Workers’ compensation and fraud

There are two types of fraud. Fraud committed by employees and fraud committed by employers

Employee fraud

The main types of employee fraud were the following:

  • Workers who claimed they were hurt on the job when they were actually hurt away from the job.
  • Building up a minor work injury into one that is far more severe than it is – allowing the worker to collect more wage loss benefits and stay home from work for a longer period of time.
  • Faking injuries altogether. For example, claiming a soft-tissue injury of the neck or back even though the worker isn’t hurt.

Employer fraud

Employers also do things that are fraudulent or dishonest to falsely deny a valid worker’s compensation claim. Common examples include:

  • Claiming that a worker actually worked in a less hazardous job in order to pay the worker lower wage loss benefits.
  • Trying to claim that a worker was an independent contractor and not an employee. Employees are generally entitled to file a worker’s compensation claim for wage loss and medical expenses. Independent contractors are not entitled to file workers’ compensation claims. That being said, the employer does not have the final say as to a worker’s status. Whether a worker qualifies as an employee or an independent contractor depends on a variety of factors such as who has the right to control how the worker does his/her job and when the job is done. Unfortunately, we see this “misclassification” defense frequently. It is clearly fraudulent and done by employers for many reasons. One is they obviously do not want to pay for workers compensation insurance, but in addition, by classifying workers as independent contractors, they can avoid payroll taxes and paying for health insurance as well.

 

Additional workers’ compensation findings

According to the Social Security Administration, in 2013 the total amount of worker’s comp benefits nationwide was $63.6 billion. This total was based on the following:

  • Payments for medical benefits – $31.5 billion
  • Payments for wage loss compensation – $32.0 billion. This sum includes payments to workers who are disabled and to the survivors of deceased workers.

The amount employers pay for workers’ compensation varies depending on the following factors, among others,

  • The risk of injury
  • The industrial classification
  • The experience rating

At the North Carolina and Virginia Law office of workers’ compensation lawyer Joe Miller Esq., we fight to get injured workers all the compensation they deserve. We are strong advocates for injured employees. Our office has helped thousands of injured and ill workers get the compensation they deserve. To speak with an experienced attorney, call 1-(888) 667-8295 or complete my contact form to schedule an appointment.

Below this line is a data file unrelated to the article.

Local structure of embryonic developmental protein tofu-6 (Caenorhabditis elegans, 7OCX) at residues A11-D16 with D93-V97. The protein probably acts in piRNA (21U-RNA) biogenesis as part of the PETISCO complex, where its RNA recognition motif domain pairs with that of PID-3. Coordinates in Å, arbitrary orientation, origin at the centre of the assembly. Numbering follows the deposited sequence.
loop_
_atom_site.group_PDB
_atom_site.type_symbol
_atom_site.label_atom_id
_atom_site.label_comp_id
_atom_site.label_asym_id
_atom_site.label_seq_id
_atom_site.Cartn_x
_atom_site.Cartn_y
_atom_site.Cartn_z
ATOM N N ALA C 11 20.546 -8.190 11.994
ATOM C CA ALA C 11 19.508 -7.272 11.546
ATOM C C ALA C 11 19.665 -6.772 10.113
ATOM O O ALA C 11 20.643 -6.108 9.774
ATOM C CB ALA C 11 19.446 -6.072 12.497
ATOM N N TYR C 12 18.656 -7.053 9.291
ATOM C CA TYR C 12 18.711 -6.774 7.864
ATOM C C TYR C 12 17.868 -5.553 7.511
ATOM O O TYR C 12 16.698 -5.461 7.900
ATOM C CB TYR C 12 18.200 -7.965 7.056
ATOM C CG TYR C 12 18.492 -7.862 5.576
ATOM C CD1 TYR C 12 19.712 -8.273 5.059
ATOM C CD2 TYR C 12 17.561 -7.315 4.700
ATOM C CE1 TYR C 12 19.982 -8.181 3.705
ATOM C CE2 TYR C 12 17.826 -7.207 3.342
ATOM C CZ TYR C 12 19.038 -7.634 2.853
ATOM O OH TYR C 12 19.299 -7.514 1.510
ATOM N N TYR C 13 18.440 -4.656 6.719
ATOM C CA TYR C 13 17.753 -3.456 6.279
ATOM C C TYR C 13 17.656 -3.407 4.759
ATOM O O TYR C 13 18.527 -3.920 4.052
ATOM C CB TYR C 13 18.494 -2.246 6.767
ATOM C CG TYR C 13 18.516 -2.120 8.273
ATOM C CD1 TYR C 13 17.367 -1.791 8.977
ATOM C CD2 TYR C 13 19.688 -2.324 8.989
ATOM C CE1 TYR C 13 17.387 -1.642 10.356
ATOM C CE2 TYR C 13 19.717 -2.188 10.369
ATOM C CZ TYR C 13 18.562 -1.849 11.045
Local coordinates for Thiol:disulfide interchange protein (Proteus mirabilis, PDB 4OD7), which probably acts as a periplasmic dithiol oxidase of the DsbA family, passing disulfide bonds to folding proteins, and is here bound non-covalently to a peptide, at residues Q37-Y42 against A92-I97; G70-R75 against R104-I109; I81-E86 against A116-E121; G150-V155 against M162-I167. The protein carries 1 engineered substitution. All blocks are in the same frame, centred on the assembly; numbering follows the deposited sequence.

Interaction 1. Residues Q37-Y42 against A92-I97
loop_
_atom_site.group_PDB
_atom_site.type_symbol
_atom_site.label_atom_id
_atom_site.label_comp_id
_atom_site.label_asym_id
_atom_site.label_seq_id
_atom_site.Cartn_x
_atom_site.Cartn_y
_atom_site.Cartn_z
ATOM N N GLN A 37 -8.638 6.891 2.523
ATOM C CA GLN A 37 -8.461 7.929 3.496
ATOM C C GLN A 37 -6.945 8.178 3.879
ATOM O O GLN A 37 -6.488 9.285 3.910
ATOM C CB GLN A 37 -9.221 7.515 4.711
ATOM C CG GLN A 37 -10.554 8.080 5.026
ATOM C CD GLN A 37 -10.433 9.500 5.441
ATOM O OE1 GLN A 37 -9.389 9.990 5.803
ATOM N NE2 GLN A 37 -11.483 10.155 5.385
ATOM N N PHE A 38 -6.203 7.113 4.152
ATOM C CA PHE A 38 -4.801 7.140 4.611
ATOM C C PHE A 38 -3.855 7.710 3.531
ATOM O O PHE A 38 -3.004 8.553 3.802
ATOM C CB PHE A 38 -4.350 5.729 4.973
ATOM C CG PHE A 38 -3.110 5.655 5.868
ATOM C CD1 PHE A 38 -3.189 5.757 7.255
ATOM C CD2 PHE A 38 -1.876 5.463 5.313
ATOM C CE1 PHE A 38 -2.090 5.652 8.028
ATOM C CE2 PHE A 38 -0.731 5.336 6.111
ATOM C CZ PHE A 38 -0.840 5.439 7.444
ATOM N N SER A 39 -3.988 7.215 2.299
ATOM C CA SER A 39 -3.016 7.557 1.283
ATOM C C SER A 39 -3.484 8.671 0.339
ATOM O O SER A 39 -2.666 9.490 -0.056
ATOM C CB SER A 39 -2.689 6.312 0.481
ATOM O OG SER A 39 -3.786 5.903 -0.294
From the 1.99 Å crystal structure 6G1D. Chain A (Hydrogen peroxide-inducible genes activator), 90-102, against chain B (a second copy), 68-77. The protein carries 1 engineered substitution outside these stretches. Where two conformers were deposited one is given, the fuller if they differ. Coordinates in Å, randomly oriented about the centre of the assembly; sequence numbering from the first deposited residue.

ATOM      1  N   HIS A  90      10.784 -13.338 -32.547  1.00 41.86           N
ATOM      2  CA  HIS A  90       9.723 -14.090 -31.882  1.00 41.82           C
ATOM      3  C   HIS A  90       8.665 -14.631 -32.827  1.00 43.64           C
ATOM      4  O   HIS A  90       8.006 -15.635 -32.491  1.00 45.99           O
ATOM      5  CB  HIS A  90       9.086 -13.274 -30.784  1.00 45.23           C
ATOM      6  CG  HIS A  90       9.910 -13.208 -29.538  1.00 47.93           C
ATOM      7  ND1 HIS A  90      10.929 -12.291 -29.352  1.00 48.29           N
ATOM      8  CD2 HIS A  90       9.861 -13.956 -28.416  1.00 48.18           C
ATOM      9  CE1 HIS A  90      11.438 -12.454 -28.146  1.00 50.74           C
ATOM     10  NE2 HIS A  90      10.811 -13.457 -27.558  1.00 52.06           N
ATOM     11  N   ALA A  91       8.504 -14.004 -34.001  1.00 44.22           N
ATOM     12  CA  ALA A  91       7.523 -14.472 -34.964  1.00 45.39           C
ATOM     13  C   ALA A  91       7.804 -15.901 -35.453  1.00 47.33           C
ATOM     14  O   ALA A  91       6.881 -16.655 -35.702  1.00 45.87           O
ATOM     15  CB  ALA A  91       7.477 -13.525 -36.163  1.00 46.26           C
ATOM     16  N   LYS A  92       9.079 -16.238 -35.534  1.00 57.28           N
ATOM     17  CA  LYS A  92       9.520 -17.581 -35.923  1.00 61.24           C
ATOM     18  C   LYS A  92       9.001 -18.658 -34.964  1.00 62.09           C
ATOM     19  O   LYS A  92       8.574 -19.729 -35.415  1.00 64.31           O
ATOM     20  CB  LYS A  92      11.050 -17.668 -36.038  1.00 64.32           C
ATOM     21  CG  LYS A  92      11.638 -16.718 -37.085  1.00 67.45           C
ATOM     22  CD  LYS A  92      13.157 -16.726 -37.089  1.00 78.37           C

How Does the Medicare Set Aside (MSA) Work?

Posted on Tuesday, March 5th, 2019 at 5:11 pm    

Some claimants, mostly older workers, are entitled to Medicare in addition to workers’ compensation. We all know that once you qualify for social security retirement, at age 65, you also qualify for Medicare. In addition, if you become entitled to Social Security Disability Benefits or SSDI, you will automatically become Medicare Eligible at 24 months from the date that Medicare deemed you to be completely disabled from all work. Since both Medicare and workers’ compensation can pay for medical expenses, a question arises – who should pay for your medical bills related to your work injuries? The workers comp insurance company or the U.S. Government? If both paid, the healthcare providers would either be paid twice, or you might get a windfall by pocketing the money for future treatment – so there needs to be some procedure to prioritize and allocate the medical bills. Generally, the employer’s workers’ compensation is the primary carrier and Medicare is the secondary payer.

The problem arises mostly when the worker and the employer are thinking about a long-term settlement (commonly called a full and final settlement or Clincher) and the worker is either already Medicare Qualified or is on SSDI currently, or otherwise expects to apply within the next 30 months.  The method used to protect Medicare from overpaying is called a Medicare Set-Aside (MSA) account.

How does the Medicare Set Aside (MSA) work?

The easiest way to think about a Medicare Set Aside is that it is a way of protecting the Medicare program from paying for something that private insurance has agreed to pay. In other words, it prevents “double dipping” by the injured worker receiving a sum of money for future medical care from the workers comp insurance company, and then turning around and using Medicare to pay for that very same medical care. (and pocketing the insurance money). That would not be fair to the Medicare system and would cost the taxpayers undue funds. So, what we are required to do is protect and consider Medicare’s interests by “setting aside” the money that is designated in any settlement to pay for future medical care related to the injured employee’s work injuries.